Baylor University is in the news once again. This time, a former female student has filed a lawsuit against the university where she alleges the football program has fostered a culture of drugs, alcohol and sex. The woman believes that the program provided recruits with alcohol and illegal drugs, while coached encouraged female students in the Baylor Bruins hostess program to have sex with recruits and players.
The lawsuit also alleges that 31 Baylor football players committed 52 acts of rape, including five gang rapes, between 2011 and 2014. The woman alleges that she was raped by then-Baylor football players Tre’Von Armstead and Shamycheal Chatman on April 18, 2013. Both Armstead and Chatham were previously named as suspects in a sexual assault case related to that date but were not charged.
The suit also states that one of the victim’s attackers, Chatham, was accused of rape once before but the suit alleges that Baylor failed to intervene. According to the suit, the football program and former head coach Art Briles created a “show ’em a good time” culture and “used sex to sell” the program to recruits.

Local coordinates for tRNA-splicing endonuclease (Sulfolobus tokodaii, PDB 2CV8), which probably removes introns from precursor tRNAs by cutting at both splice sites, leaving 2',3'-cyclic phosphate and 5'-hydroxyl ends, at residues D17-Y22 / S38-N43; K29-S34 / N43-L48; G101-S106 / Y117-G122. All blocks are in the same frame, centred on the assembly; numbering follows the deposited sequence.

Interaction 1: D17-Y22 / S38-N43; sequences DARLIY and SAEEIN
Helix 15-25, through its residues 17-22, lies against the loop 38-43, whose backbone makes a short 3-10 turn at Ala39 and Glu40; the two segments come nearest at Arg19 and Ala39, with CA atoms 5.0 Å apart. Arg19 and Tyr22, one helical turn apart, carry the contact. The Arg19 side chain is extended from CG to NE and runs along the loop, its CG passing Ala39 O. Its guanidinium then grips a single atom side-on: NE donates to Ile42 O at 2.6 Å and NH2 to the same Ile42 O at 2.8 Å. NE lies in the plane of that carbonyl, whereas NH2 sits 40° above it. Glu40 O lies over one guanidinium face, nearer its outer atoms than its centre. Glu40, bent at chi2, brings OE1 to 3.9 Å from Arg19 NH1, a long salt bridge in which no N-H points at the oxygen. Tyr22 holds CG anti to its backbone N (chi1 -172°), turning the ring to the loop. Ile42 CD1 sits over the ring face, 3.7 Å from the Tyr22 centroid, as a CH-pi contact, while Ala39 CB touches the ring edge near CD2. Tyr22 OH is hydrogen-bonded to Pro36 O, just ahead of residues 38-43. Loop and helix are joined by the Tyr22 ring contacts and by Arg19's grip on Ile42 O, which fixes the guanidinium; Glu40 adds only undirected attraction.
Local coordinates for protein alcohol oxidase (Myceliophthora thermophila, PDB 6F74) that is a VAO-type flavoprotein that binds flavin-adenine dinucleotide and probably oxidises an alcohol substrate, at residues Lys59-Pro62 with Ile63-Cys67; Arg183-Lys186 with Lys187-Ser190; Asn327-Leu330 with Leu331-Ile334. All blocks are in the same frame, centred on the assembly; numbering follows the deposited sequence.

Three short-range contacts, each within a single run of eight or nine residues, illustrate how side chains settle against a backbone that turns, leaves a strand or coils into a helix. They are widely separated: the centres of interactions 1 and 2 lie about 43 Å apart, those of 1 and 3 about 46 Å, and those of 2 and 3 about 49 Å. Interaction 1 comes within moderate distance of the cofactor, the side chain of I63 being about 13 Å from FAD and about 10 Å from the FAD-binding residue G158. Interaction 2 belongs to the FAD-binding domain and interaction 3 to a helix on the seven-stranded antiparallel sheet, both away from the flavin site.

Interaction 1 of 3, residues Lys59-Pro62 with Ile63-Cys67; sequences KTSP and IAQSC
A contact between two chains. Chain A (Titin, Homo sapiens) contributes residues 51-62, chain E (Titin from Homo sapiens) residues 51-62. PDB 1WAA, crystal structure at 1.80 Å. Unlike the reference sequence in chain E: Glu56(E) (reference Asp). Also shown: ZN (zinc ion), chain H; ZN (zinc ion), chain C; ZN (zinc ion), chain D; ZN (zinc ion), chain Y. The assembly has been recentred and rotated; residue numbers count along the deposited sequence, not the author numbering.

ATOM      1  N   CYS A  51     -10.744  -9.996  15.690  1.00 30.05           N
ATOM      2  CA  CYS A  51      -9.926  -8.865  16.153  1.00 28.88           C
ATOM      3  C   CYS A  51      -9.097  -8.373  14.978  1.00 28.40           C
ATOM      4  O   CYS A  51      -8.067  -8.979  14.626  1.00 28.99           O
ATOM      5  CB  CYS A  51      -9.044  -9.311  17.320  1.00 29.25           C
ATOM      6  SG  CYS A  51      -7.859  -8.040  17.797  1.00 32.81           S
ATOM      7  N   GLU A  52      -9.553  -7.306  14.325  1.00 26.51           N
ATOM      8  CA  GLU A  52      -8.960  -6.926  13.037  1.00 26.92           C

The suit alleges Baylor did not investigate the woman’s claims, as is required by Title IX, and that Armstead was allowed to remain on campus, while Chatham transferred schools. In the fall of 2015, Baylor’s newly created Title IX office investigated the complaint against Armstead and he was eventually found responsible for rape and expelled in the spring of 2016. I
If any of these allegations against the school turn out to be true, Baylor should expect a harsh and well-deserved penalty from the NCAA, perhaps even the death penalty.
The Title IX lawsuit, filed by a former member of the Bruins, is the second such lawsuit filed against Baylor this week. It is the sixth federal lawsuit Baylor faces in the wake of an investigation that revealed the university failed to properly respond to and address allegations of sexual assault committed by students, including football players.